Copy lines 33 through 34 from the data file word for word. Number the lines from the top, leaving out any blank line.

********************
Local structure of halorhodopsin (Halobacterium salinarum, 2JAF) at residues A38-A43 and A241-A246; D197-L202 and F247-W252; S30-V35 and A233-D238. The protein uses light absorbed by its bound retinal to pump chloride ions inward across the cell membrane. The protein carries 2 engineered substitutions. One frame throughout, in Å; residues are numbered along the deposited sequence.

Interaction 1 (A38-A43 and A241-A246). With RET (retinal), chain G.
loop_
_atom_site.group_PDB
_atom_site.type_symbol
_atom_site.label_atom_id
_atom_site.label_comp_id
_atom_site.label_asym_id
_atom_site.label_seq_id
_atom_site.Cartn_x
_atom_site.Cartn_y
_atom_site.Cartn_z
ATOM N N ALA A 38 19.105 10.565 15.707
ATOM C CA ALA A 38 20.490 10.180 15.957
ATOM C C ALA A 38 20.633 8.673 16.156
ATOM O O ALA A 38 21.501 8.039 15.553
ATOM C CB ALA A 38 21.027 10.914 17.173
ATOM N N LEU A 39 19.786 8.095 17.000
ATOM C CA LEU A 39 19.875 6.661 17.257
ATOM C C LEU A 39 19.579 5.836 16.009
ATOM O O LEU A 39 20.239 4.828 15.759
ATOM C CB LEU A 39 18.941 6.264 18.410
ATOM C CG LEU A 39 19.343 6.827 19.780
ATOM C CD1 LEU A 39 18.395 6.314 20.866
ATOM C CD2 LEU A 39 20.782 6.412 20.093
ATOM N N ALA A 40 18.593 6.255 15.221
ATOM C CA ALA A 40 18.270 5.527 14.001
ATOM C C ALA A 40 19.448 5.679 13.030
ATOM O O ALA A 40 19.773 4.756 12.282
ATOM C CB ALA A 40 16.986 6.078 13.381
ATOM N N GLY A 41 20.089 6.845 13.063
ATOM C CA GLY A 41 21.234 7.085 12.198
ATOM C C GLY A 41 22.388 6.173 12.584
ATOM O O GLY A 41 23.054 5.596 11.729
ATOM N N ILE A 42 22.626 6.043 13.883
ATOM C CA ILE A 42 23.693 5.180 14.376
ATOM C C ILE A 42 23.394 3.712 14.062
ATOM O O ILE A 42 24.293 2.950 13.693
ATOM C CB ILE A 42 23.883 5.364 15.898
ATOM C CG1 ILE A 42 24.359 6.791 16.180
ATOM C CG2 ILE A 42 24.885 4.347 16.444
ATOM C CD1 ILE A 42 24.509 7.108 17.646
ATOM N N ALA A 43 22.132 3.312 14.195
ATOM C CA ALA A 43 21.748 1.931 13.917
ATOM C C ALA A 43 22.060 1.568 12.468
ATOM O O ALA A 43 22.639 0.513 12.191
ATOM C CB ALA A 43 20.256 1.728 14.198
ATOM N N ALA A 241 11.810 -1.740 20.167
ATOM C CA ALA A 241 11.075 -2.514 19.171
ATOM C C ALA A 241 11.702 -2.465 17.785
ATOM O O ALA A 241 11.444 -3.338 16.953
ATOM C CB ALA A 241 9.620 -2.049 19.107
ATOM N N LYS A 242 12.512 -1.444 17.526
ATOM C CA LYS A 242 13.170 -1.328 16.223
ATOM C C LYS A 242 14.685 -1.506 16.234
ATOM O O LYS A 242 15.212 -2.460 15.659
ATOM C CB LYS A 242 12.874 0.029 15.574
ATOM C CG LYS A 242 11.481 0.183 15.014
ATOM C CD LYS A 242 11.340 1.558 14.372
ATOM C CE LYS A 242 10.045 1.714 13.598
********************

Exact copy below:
ATOM C C GLY A 41 22.388 6.173 12.584
ATOM O O GLY A 41 23.054 5.596 11.729